Despite being diagnosed with multiple sclerosis at the age of 24, Juanita Harris, 79, never let that slow her down.
Harris, who now lives confined to a bed at the Veterans Memorial Lodge in Saanich, has had a full life and says her positive attitude is what has given her strength through all of her adversities, along with the support of her family.
Born on the Island, Harris went to school in Switzerland when her younger sister Carol, now 76, was born with serious health ailments.
Following her graduation in Switzerland, Harris says thanks to some family connections she was presented as a debutante to President Dwight D. Eisenhower which helped broaden her perspective on people in general, after spending much of her youth in the Swiss convent.
When she arrived back home on Vancouver Island, she wanted to see the other side of life as she felt she had grown up quite sheltered, so Harris joined the air force when she was in her early 20s. While in the air force, Harris who says she was very involved in sports, was recruited to compete in a gymnastics competition.
“What happened was there was a springboard, a box and a mat and I did a perfect jump,” she said, explaining her coach didn’t see the mat had moved from where she was supposed to land. Harris had just enough time to put her elbows up and cover her head before crashing into the cement floor six feet below her. Harris broke both of her elbows and her back, spending the next six months in a coma.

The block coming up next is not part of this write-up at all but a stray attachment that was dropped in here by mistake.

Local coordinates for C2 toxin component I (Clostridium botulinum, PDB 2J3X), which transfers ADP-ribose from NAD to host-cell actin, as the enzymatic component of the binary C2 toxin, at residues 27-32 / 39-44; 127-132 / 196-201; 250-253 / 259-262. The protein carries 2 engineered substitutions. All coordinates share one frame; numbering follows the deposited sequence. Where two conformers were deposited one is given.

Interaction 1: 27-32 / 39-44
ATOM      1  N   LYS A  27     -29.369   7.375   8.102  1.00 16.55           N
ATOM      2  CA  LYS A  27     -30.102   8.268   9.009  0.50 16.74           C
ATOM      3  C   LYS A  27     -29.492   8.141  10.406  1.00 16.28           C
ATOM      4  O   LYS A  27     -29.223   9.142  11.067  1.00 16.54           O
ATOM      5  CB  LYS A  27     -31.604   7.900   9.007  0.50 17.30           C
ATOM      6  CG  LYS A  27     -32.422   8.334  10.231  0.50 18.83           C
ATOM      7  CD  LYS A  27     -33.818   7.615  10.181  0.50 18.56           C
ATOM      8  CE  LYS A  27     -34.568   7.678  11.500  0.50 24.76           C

When Harris woke, she went to Montreal for further medical help where she was diagnosed with MS.
“[The doctor] told me, you either give up every morning or you fight,” she said. That’s exactly what Harris did, relearning the most basic tasks such as walking, talking, eating and going to the bathroom through the pain of dealing with her disease.
“You have to dig for that positive in your life when you’re down and bring yourself up,” she says.
And while Harris and Carol spent most of their childhoods on different continents, both credit the other for helping them get through life. The two share a room, looking out for one another the same way they always have throughout their lives.
“I wouldn’t allow her to get away with staying in bed for 24 hours,” says Carol, with a laugh. “My family didn’t pamper me either.”
The pair recently moved into the Lodge after sharing a home for more than 20 years in Sidney, on the same street where they grew up. They continue to support each other throughout their day to day life.
“We’re not from a wealthy family, but we are from a wealthy family where there’s love and understanding,” says Harris, holding hands with her younger sister.